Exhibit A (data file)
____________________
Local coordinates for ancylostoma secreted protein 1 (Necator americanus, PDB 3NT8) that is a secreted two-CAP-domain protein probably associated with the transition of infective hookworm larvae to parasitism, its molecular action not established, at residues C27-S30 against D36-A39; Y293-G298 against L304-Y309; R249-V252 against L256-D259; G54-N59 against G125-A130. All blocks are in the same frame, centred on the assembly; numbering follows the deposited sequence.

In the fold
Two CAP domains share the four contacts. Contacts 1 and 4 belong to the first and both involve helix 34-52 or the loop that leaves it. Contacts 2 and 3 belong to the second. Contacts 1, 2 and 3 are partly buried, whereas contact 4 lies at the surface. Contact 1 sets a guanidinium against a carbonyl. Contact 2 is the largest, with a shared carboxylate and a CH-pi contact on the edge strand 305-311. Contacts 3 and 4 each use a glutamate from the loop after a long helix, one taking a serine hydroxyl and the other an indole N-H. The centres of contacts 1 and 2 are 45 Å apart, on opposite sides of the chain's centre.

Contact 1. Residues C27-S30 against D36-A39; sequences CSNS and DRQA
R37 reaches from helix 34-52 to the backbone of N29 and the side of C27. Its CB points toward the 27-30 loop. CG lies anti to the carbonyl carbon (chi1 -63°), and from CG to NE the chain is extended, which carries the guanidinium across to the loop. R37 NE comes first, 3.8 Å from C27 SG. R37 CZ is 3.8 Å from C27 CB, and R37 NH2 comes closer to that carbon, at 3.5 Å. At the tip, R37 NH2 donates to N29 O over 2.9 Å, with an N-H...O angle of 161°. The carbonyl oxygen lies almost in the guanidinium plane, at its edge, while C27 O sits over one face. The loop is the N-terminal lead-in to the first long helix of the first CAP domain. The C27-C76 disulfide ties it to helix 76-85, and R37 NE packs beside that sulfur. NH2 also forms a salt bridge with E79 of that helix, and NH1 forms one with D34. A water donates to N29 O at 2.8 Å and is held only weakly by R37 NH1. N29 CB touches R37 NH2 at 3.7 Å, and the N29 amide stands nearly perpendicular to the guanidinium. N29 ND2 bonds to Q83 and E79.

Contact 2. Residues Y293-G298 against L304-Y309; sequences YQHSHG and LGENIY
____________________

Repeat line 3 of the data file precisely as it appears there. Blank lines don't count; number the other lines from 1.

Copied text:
Two CAP domains share the four contacts. Contacts 1 and 4 belong to the first and both involve helix 34-52 or the loop that leaves it. Contacts 2 and 3 belong to the second. Contacts 1, 2 and 3 are partly buried, whereas contact 4 lies at the surface. Contact 1 sets a guanidinium against a carbonyl. Contact 2 is the largest, with a shared carboxylate and a CH-pi contact on the edge strand 305-311. Contacts 3 and 4 each use a glutamate from the loop after a long helix, one taking a serine hydroxyl and the other an indole N-H. The centres of contacts 1 and 2 are 45 Å apart, on opposite sides of the chain's centre.